I was surprised by this fairly objective article in the NY Times on the remarkable life and controversial career of cultural anthropologist Napoleon Chagnon. This story is an example in microcosm of the descent of cultural anthropology over the last thirty years into mindless political correctness.
Chagnon was famous for his 1960s field work with the Yanomamo, and his book on them was required reading in a number of classes I took both as an undergraduate and in graduate school. Over the years his description of the Yanomamo as an inherently violent people fell out of favor as flawed and too judgmental, but his biggest sin in the eyes of many cultural anthropologists was his opinion that some aspects of human behavior are based on genetic information passed from parents to children. To many anthropologists, that smacked of the Eugenics movement of the late 19th and early 20th century that used Darwinian ideas to justify racist efforts to “improve” the gene pool. Lamentably, his critics quickly defaulted to calling him a racist and a Nazi in the late 1970s, and the battle has been on ever since.
The attacks culminated in a non-scholarly book published in 2000 that accused him of fabricating field work results and of intentionally conspiring to cause a measles epidemic among the Yanomamo. An objective view of these charges would indicate most of them are specious. Chagnon hasn’t helped himself by alienating some people with his large ego and prickly personality, but the attacks on him have gone far beyond anything reasonable. Advanced genetic research over the last 10-15 years shows he wasn’t far off on some of his opinions. Chagnon feels vindicated by his election to the National Academy of Sciences last year.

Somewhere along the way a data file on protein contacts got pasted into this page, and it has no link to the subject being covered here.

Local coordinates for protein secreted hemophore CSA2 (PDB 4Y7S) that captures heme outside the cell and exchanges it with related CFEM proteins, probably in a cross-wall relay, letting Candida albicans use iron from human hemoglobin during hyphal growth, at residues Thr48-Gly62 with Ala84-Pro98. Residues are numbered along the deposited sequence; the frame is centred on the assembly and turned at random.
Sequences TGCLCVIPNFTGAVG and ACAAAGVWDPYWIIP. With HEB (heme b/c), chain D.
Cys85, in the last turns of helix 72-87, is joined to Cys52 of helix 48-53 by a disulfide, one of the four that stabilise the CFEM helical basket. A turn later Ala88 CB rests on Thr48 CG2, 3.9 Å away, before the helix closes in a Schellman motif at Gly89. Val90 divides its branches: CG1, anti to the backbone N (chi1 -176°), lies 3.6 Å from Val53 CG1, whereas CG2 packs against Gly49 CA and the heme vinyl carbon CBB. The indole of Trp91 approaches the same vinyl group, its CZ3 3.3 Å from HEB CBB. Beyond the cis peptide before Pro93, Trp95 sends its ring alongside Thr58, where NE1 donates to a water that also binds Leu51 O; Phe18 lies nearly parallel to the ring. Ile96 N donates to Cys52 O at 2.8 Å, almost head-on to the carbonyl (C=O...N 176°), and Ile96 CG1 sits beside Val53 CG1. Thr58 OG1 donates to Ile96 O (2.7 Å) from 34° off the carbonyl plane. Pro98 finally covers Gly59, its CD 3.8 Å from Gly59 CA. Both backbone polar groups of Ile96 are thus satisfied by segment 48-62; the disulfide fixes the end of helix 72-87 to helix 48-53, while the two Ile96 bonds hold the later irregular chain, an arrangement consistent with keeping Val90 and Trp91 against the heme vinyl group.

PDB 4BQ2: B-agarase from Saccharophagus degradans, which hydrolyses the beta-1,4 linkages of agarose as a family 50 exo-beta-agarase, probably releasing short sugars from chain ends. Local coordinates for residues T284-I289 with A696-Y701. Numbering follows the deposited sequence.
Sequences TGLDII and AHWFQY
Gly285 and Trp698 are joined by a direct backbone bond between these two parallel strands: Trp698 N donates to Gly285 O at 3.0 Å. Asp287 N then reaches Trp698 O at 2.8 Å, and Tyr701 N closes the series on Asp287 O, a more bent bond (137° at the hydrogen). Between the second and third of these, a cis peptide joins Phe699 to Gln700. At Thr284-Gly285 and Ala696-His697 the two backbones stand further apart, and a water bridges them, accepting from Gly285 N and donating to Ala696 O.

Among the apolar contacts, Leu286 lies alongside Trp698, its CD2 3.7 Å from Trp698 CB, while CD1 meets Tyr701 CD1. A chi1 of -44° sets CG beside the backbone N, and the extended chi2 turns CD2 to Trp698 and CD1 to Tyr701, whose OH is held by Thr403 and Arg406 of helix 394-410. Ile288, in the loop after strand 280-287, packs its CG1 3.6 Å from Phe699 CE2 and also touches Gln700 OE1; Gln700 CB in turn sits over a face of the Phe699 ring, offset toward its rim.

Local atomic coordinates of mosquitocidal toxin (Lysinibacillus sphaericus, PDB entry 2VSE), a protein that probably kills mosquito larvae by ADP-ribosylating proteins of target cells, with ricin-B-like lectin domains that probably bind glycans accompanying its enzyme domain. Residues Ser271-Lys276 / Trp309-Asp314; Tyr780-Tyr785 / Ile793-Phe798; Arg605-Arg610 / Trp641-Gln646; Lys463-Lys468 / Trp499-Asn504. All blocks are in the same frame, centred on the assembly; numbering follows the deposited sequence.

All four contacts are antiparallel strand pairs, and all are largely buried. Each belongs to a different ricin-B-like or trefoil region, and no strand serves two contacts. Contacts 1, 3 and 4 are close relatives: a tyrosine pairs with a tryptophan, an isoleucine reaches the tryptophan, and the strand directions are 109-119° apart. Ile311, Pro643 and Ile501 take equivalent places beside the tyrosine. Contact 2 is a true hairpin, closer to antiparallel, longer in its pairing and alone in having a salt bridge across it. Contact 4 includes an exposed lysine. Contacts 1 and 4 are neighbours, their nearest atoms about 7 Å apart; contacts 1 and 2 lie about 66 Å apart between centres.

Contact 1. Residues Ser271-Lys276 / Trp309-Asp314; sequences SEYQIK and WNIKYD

From Chagnon – “The last bastions of resistance to evolutionary theory are organized religion and cultural anthropology.” Speaks for itself.
From one of Chagnon’s critics, Leslie Sponsel – “The charges have not all been disproven by any means.” Love the attitude – guilty until proven innocent.
Read The Whole Thing.